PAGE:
Weren't we supposed to have 3D printers everywhere by now?

In March, for example, researchers at the University of California demonstrated a way to intercept 3D printing plans by simply listening to the printer. The results are 90% accurate, which is impressive for something that simply involves recording sounds on a smartphone.

The reason for such research is that 3D blueprints are actually rather hard to get hold of: they tend to be heavily encrypted, and some are scrambled in such a way that illegitimate copies will contain glitches. Because of this, mass 3D-printing piracy hasn't happened so far.

Intellectual property infringement does happen – search the Pinterest of 3D printing, Thingiverse, for Star Wars and you'll get models such as the Fillennium Malcon – but copying a physical object isn't as easy as copying an MP3 music file.

Copying music is instant and doesn't cost anything, because all you're doing is copying a file. Making a 3D-printed replica of something takes a lot of time, and the raw materials cost money.

3D printers don't have the economies of scale that, say, Hasbro has when it's making Star Wars toys on a production line, even if you have lots of them. So for many items it's cheaper and easier to order a no-name Chinese knock-off on eBay than to pirate it.

We didn't choose Hasbro at random either: it's embracing 3D printing, which suggests it isn't particularly worried about it being an existential threat.

The Japanese firm teamed up with 3D printing firm Shapeways to create a range of 3D-printable toys including Star Wars, Transformers, Scrabble and My Little Pony.

It even offers Superfanart , a platform for people to sell their own 3D-printed designs.

Super fan art

In Hollywood, meanwhile, 3D printing is something they're watching carefully at the moment rather than sending the lawyers to stop: someone who designs a replica lightsaber based on a movie trailer is more likely to be a super-fan than a pirate.

So 3D printing isn't destroying the capitalist world... yet. But is it manufacturing guns?

Go directly to jail

In 2013 we saw the first demo of a 3D-printed gun, the Liberator. The US Directorate of Defense Trade Controls demanded that Defense Distributed, the Liberator's creator, remove the CAD files from the internet, but inevitably they're still floating around.

You'd expect the US to be all over 3D-printed firearms, but they remain a niche interest, possibly due to the Undetectable Firearms Act, which was renewed in 2013.


The Liberator broken down

That makes it an offence to own any firearm that can't be spotted by a metal detector, and there were calls to make its provisions even tougher to outlaw 3D-printed weapons altogether, although so far 3D-printed guns made of metal are proof of concept rather than production reality.

It's also illegal in most of the US to manufacture guns without a licence.

In the UK, excited headlines about ISIS getting 3D-printed AK-47s have led to calls for compulsory registration of 3D printer purchasers, although such registration hasn't made it to the statute books yet.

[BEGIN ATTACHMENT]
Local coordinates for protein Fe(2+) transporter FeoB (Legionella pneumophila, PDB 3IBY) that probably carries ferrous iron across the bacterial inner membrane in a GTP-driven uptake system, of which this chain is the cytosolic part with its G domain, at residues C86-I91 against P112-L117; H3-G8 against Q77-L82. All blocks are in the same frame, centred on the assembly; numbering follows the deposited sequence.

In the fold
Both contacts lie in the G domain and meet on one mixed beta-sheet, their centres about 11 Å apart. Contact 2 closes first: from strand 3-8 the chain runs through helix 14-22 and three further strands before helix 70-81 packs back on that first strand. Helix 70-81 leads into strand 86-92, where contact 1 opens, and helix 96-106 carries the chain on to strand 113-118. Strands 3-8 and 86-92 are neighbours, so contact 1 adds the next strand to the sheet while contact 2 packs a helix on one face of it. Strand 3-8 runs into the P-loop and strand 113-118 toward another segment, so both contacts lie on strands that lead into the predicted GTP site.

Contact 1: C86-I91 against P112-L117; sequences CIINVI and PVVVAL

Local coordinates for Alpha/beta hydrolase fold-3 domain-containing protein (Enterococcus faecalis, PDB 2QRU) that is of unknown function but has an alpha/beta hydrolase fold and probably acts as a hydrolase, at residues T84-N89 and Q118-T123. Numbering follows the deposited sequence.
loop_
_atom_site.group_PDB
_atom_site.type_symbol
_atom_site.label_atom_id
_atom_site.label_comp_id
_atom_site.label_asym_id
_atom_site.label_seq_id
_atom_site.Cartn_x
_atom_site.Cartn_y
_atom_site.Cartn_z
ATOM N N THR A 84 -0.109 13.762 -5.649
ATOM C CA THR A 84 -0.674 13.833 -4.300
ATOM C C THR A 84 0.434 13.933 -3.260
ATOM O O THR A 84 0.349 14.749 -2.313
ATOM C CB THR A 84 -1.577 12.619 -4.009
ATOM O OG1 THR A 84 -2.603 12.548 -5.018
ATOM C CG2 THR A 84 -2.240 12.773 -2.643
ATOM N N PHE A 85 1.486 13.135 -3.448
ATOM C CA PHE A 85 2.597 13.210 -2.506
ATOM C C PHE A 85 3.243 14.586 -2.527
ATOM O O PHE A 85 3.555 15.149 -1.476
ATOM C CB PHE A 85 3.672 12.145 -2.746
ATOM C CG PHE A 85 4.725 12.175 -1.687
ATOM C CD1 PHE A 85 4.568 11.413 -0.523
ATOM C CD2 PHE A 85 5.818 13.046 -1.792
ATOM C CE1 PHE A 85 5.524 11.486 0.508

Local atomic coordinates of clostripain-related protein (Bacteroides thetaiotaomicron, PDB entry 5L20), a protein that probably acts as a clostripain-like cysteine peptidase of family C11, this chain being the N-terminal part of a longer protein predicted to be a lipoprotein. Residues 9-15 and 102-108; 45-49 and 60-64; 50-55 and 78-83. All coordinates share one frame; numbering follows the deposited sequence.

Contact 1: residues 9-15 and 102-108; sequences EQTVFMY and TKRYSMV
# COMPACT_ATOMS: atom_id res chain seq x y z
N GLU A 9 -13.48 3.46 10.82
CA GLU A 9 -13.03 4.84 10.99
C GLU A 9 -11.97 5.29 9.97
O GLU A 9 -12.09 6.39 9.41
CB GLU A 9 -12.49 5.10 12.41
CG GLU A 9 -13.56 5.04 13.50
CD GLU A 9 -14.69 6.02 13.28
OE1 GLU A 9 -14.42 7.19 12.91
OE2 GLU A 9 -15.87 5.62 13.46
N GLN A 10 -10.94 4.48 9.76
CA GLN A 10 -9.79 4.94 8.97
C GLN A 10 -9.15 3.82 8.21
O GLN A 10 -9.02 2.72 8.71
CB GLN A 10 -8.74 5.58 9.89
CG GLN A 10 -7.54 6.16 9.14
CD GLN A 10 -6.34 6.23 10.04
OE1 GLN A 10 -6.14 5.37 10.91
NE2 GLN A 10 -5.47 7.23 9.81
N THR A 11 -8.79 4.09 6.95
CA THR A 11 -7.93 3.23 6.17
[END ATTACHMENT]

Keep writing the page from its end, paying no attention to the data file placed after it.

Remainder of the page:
3D-printed guns are illegal under the 1968 Firearms Act, and the Act was amended in 2013 to cover components as well as complete weapons.

It's illegal to own or manufacture a 3D gun in the UK, and the penalty can be 10 years in prison.

To date nobody has been caught with such a weapon, despite more excitable headlines: stories of a 3D-printed gun found by Manchester Police in 2013 turned out to be false – the 'gun' was just replacement parts for a 3D printer.

The price is (nearly) right

While 3D printers haven't quite reached the $100 mark (the $100 Peachy Printer on Kickstarter, which was expected to ship in December 2013, still hasn't, with the company now broke amid allegations of theft by one of its founders) prices are plummeting – for example, XYZPrinting's Da Vinci Jnr is currently $329 (£230, AU$435) on Amazon.com.

But really affordable 3D printers are limited by two things: the 'golf ball' rule and the lack of color.

The golf ball rule is a rule of thumb: if something isn't small enough to fit inside a golf ball, it isn't a good candidate for 3D printing. And most affordable 3D printers are designed to print using a single nozzle, not the multiple nozzles necessary for multi-color objects.


Printers capable of good quality multi-color printing are very expensive, although a lower-cost option, the $999 (£700, AU$1,370) Palette, brings a variety of hues to any 3D printer.

For consumers, 3D printing is currently reminiscent of the early days of digital photography: it's enormous fun and tremendously exciting, but the hardware is limited and expensive.

Right now it's one for the hobbyists and the early adopters, and it's likely to stay that way for a few years yet. But in industry, medicine and aid work, it's already doing amazing things.

Carrie Marshall

Writer, broadcaster, musician and kitchen gadget obsessive Carrie Marshall (Twitter) has been writing about tech since 1998, contributing sage advice and odd opinions to all kinds of magazines and websites as well as writing more than a dozen books. Her memoir, Carrie Kills A Man, is on sale now. She is the singer in Glaswegian rock band HAVR.